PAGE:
If your virtual folder points to an existing file system Web site, Visual Web Developer opens a Web Site Already Exists dialog box and gives you the option to select a new folder, open the existing site, or create a new Web site in the existing location. After you select your option and click OK, Visual Web Developer displays the contents of the folder in Solution Explorer and opens the Default.aspx page, if it exists.

Adding Controls to the Web Page

As you did in " Testing the IIS Web Application," earlier in this walkthrough, you will use a simple ASP.NET Web page to test the IIS Web site that you are creating. If you are working with an existing file system Web site, you do not have to create a new page. If your virtual directory points to a new folder, you can use that page.

If this is a new Web site, you will add some controls to the default page so that you can test that the page is working correctly.

To add controls to the page

  1. In Visual Web Developer, open the Default.aspx page and switch to Design view.

  2. From the Standard group in the Toolbox, drag a TextBox, Button, and Label control onto the page.

  3. Double-click the Button control, and then add the following highlighted code:

    Protected Sub Button1_Click(ByVal sender As Object, ByVal e As System.EventArgs) Handles Button1.Click
        Label1.Text = "Welcome to Visual Web Developer!"
    End Sub
    

    protected void Button1_Click(object sender, System.EventArgs e)
    {    
        Label1.Text = "Welcome to Visual Web Developer!";
    }
    
  4. Save the files.

Testing the Virtual Directory

You can now test the Web site.

To test the local IIS Web site using the virtual directory

  1. In Visual Web Developer, open a page in the Web site, which can be the Default.aspx page or another page.

  2. Press CTRL+F5 to run the page.

    The page opens in the browser. Notice that the URL in the browser is http://localhost/Website_vdir/default.aspx. When IIS resolves the URL, it looks up the physical path that is associated with the virtual directory named Website_vdir and looks for the page there.

  3. When the page appears in the browser, click the Button control to make sure it is working.

  4. Close the browser.

If you can connect to the computer from another computer, you can try the same tests that you used in the preceding section to try accessing the page.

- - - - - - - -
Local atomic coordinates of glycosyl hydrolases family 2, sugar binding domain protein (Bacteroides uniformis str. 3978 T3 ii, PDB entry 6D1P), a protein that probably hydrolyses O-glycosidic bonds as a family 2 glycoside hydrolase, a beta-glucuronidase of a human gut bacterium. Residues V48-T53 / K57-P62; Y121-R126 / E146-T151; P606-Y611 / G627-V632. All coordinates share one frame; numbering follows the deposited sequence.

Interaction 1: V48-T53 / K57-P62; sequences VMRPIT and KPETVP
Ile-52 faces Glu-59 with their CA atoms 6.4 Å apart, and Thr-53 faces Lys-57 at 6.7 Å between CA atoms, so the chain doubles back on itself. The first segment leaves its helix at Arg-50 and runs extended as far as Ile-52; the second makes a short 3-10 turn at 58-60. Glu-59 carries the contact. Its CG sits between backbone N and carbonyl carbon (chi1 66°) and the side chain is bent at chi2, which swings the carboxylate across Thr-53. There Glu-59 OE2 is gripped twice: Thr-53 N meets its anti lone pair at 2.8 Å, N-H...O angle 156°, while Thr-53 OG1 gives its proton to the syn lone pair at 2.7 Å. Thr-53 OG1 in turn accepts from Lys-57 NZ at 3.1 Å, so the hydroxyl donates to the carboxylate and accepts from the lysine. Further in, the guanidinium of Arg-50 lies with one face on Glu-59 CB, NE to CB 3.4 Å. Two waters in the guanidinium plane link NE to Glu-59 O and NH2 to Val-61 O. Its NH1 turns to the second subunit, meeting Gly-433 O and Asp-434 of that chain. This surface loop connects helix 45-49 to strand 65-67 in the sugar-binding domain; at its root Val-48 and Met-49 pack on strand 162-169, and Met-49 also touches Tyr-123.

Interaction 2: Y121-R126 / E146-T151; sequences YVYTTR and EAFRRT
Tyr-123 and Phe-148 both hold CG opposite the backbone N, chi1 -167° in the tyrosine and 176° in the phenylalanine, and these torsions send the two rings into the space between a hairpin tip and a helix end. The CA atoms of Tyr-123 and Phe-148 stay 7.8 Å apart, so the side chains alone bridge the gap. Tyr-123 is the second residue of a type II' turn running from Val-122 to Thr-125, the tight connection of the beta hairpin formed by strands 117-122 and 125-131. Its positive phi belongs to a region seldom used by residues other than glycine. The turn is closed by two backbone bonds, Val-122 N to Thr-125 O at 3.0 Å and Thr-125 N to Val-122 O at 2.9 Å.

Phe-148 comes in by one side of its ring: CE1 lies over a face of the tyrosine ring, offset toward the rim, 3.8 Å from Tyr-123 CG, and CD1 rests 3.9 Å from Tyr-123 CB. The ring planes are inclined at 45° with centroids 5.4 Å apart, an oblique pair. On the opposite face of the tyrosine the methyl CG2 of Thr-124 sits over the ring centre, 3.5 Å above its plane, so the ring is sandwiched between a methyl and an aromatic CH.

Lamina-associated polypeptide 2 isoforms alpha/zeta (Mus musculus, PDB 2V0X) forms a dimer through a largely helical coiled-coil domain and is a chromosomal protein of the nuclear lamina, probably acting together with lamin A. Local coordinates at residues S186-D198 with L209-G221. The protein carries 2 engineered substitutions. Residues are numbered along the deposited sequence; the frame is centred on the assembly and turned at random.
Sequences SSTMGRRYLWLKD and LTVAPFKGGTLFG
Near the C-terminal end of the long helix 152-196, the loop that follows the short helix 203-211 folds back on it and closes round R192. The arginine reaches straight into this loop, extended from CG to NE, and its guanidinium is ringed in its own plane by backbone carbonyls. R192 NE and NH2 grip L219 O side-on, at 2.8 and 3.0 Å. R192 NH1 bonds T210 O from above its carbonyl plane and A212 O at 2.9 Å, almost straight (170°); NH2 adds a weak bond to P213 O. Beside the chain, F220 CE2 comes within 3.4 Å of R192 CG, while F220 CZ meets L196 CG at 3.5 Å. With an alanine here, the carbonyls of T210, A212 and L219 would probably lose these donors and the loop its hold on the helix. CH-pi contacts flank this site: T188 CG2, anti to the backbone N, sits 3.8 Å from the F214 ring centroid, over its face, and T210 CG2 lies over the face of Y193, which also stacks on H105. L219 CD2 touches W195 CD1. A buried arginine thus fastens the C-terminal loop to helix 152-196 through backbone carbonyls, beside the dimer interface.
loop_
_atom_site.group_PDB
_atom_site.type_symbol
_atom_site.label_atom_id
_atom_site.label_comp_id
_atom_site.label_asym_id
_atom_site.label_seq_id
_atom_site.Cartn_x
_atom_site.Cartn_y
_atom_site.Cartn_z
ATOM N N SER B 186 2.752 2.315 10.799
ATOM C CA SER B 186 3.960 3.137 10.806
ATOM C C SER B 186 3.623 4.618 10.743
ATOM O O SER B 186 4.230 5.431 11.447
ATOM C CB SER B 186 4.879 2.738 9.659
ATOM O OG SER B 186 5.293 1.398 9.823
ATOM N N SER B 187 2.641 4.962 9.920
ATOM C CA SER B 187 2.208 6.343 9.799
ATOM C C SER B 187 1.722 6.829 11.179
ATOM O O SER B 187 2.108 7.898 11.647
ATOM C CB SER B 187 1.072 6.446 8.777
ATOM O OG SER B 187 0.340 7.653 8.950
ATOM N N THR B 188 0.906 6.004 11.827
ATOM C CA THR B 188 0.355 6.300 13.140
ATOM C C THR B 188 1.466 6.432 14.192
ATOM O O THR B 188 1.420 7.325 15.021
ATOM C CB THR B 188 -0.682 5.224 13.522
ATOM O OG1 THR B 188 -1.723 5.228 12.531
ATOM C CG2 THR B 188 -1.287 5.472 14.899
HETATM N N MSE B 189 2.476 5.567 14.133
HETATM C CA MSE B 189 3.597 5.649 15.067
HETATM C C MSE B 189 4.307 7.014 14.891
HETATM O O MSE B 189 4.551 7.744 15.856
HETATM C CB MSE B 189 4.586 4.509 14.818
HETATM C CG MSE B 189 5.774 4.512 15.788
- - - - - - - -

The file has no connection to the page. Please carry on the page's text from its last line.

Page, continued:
You can manage local IIS Web sites in Visual Web Developer by deleting ones that you no longer need. There is an important difference in how deletion works, depending on which type of local IIS Web site that you are working with, as follows:

  • When you delete a Web site under the IIS root, the Web application is deleted from IIS and the files and folders for the Web site are deleted also.

  • When you delete a virtual directory, the IIS information about that Web site is deleted but the files and folders in the local file system folder are left intact.

To delete the local IIS Web site

  1. On the File menu, click Close Solution or Close Project.

  2. On the File menu, click Open Web site.

  3. In the Open Web Site dialog box, click Local IIS.

  4. Click the name of the virtual directory (Website_vdir) that you created in "Creating a Web Site as an IIS Virtual Root," earlier in the walkthrough.

    Caution noteCaution

    If you select a different Web site, the files and folders for that Web site might be deleted.

  5. Click the delete icon in the upper-right corner.

    This icon is not labeled, but when you pause the mouse pointer on it, the Delete ToolTip text appears.

  6. When you are prompted for confirmation to delete the Web site, click Yes.

  7. Click Cancel to close the Open Web Site dialog box.

  8. Open the browser, and then type the URL for the virtual directory:

    http://localhost/Website_vdir/default.aspx

    This time, the browser reports that the page cannot be found, because IIS no longer recognizes Website_vdir as a Web site on the local computer.

    NoteNote

    It is possible that the page was cached by the local browser. In that case, the page might still display until you flush the browser cache, and then try to view the page again.

In this walkthrough, you have learned how to create a Web site using the local copy of IIS. You might also want to learn about other types of Web sites that you can create in Visual Web Developer. For example, you might want to do the following: